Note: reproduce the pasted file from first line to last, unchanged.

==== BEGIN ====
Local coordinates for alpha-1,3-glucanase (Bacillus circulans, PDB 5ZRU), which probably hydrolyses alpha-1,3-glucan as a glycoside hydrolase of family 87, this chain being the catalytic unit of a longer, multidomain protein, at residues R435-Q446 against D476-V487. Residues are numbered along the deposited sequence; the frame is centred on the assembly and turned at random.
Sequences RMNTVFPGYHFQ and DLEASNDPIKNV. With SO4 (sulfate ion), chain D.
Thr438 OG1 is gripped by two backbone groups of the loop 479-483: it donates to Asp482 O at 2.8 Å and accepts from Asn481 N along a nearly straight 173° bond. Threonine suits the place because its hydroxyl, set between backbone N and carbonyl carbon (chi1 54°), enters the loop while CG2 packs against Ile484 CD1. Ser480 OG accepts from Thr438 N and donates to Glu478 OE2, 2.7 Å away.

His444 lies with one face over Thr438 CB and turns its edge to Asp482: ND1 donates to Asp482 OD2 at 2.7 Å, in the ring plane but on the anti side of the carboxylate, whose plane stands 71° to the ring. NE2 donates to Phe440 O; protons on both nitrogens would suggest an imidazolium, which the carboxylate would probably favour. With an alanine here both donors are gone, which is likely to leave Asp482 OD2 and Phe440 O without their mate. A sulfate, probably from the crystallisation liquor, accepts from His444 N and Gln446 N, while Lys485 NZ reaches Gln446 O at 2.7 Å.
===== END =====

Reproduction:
Local coordinates for alpha-1,3-glucanase (Bacillus circulans, PDB 5ZRU), which probably hydrolyses alpha-1,3-glucan as a glycoside hydrolase of family 87, this chain being the catalytic unit of a longer, multidomain protein, at residues R435-Q446 against D476-V487. Residues are numbered along the deposited sequence; the frame is centred on the assembly and turned at random.
Sequences RMNTVFPGYHFQ and DLEASNDPIKNV. With SO4 (sulfate ion), chain D.
Thr438 OG1 is gripped by two backbone groups of the loop 479-483: it donates to Asp482 O at 2.8 Å and accepts from Asn481 N along a nearly straight 173° bond. Threonine suits the place because its hydroxyl, set between backbone N and carbonyl carbon (chi1 54°), enters the loop while CG2 packs against Ile484 CD1. Ser480 OG accepts from Thr438 N and donates to Glu478 OE2, 2.7 Å away.

His444 lies with one face over Thr438 CB and turns its edge to Asp482: ND1 donates to Asp482 OD2 at 2.7 Å, in the ring plane but on the anti side of the carboxylate, whose plane stands 71° to the ring. NE2 donates to Phe440 O; protons on both nitrogens would suggest an imidazolium, which the carboxylate would probably favour. With an alanine here both donors are gone, which is likely to leave Asp482 OD2 and Phe440 O without their mate. A sulfate, probably from the crystallisation liquor, accepts from His444 N and Gln446 N, while Lys485 NZ reaches Gln446 O at 2.7 Å.